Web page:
In humanity’s evolution, when we began to realize our simplistic explanations about physical things were not necessarily true, we created research science which, over time, enabled us to see the complexity of physical matter that exists beyond casual observation. It has taken us longer to recognize the profound complexity of human thought and emotion.
For a little over a century now, we’ve been scientifically learning more about the nonphysical nature of psychology, and with the growth of brain research, we’re finding new ways to explain the relationship between the brain and its mind. In my new book, Changing Habits of Mind, I put it this way: “When it comes to psychological matters, if it looks like a duck, walks like a duck, and quacks like a duck, it doesn’t necessarily mean that it is a duck.” In other words, casual sensory information presents us with very limited useful information about psychological process.
Take the experience of pleasure. When we enjoy simple things repeatedly, like eating ice cream or playing chess well, we explain ourselves by saying we are governed by the Pleasure Principle, an (erroneous explanation of) a drive to seek that which makes us feel good and avoid that which is distasteful or hurtful. Experiencing the opposites of pleasure and displeasure enables us to have a richer explanation about why we do or don’t do things: we do things that please us and avoid things that displease us. On top of that, we observe that embedded in both sides of the Pleasure Principle there is the ever-present “I” or “me” of our Self: I love baseball, I hate the color yellow, why do these bad things always happen to me?
The repeated presence of self pronouns leads us to believe that our self is the cause of our behavior and experience. This belief is like the explanation that the earth is the center of the universe because it always looks that way, yet neither the geocentric or the Pleasure/Displeasure explanation recognize the complexities that exist beneath simple repetition.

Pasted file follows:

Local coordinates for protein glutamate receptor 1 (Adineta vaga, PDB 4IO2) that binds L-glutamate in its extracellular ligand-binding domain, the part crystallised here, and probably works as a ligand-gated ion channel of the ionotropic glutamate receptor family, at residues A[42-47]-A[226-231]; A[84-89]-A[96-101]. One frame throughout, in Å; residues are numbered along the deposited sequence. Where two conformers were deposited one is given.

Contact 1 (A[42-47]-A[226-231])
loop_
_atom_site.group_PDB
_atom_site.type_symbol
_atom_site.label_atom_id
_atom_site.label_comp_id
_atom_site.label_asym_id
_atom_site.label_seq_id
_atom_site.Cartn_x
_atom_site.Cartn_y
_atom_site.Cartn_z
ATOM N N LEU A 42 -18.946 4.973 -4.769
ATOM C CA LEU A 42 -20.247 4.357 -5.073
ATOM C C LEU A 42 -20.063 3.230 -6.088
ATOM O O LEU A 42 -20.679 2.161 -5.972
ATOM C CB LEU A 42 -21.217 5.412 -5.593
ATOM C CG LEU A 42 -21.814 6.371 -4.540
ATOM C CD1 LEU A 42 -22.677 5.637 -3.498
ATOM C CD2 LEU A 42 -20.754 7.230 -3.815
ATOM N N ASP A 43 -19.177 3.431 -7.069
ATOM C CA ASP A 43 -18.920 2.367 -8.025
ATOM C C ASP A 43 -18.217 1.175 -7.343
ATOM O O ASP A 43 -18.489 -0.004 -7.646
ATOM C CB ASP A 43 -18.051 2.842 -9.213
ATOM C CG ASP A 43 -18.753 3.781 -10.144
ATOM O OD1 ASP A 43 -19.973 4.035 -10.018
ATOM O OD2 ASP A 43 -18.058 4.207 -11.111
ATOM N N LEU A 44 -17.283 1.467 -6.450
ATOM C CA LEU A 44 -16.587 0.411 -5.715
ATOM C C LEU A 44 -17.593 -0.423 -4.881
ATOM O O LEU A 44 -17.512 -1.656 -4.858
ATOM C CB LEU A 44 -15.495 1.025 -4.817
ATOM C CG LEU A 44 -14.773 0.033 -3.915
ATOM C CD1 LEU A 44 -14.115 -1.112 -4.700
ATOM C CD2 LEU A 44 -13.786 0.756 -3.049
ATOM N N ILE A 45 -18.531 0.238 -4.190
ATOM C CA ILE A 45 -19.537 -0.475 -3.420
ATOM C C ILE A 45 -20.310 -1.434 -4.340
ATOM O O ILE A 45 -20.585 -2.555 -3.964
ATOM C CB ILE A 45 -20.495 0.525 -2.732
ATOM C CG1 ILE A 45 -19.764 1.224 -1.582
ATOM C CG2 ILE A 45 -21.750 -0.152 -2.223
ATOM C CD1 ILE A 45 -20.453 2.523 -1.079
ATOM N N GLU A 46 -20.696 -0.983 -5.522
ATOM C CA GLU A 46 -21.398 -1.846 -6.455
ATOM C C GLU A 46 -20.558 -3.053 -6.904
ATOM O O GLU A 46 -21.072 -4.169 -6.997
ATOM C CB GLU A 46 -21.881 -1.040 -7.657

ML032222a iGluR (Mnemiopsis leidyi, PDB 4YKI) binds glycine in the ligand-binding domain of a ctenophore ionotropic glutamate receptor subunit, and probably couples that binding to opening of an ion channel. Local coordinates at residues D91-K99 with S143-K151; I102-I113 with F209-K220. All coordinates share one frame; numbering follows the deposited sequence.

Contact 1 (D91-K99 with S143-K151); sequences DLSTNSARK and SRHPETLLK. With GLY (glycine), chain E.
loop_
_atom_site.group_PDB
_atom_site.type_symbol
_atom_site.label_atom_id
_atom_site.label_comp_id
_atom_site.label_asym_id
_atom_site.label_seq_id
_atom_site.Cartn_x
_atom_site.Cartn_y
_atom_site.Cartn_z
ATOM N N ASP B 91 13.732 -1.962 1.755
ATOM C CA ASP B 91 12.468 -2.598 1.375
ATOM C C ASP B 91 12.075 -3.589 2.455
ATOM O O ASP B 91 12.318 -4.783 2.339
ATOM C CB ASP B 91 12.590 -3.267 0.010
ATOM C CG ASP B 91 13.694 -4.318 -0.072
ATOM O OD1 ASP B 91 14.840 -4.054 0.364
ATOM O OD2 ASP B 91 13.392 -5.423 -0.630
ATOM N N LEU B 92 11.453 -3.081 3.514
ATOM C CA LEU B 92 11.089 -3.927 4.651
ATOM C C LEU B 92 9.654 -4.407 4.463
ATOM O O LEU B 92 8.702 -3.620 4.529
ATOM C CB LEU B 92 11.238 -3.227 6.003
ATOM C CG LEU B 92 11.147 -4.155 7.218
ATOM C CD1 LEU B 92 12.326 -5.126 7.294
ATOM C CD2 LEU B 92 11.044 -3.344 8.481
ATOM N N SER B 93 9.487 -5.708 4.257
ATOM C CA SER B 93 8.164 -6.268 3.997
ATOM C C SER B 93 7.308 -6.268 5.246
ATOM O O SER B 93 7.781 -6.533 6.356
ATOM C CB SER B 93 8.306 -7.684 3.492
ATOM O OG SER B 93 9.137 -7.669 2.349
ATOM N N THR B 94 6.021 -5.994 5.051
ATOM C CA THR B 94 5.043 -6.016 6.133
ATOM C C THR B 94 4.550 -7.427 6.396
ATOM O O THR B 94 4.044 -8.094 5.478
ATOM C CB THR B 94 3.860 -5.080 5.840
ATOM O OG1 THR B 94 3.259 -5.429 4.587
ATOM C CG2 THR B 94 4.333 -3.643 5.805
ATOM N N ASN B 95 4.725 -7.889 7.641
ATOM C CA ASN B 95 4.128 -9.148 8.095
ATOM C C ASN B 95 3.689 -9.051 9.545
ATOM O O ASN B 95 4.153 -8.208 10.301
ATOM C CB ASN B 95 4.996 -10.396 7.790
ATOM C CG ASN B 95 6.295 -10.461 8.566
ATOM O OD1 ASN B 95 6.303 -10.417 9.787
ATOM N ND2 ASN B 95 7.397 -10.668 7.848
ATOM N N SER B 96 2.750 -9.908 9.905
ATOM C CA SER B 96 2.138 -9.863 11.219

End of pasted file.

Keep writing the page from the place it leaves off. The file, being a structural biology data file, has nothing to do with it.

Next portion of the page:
Psychotherapists, more than most people, get a deeper, richer view of the complexities that underlie human emotional experience. I became suspicious of the meaningfulness of the Pleasure Principle early in my psychotherapy practice when I saw people who, with talent and imagination, repeatedly made their lives miserable. One common example was the way many of my clients non-consciously selected mates just like their parents, who were often abusive and cold. These are not pleasure-seeking choices, yet I’ve seen couples steadfastly remain in miserable relationships because they are habituated to recreating the wretchedness of their early family lives. (Note: The same dynamic of avoidance and pain associated with the adult loving experience holds true. See my first blog post, Love Doesn’t Make the World Go ‘Round.)
Over time, I realized that pleasure is a feeling. It is not a physical object; it is a unique self-experience, activated more by affect hunger (see previous blog post, Affect Hunger: The Path to Sweet Loneliness or the Road to Hell) than a simple innate attraction/repulsion movement; mistakenly called “drive.” Therefore, the Pleasure Principle is not an adequate motivational explanation. Like the ancient belief that the sun rotated around the earth, the explanation that pleasure motivates us is a simplistic belief that prevents us from recognizing the complexity of our feelings.
Regularly repeated use of a neurological system reinforces the integrity of a neurological system, or as I like to say, “practice makes permanent.” This aphorism describes both the experience and behavioral regularity of habituated neurological systems. Neurological personality systems are grown in childhood and, therefore, remain embedded in the brain. Their need for continuing exercise to remain operative emerges in behavior as self-perpetuating systems. If they are repeated enough times, they become permanent, automatic, and are not displayed in awareness — eventually we cease to be aware they’re possibilities rather than unalterable facts.
I’ll continue talking about the role affect hunger plays in motivation and understanding in future posts.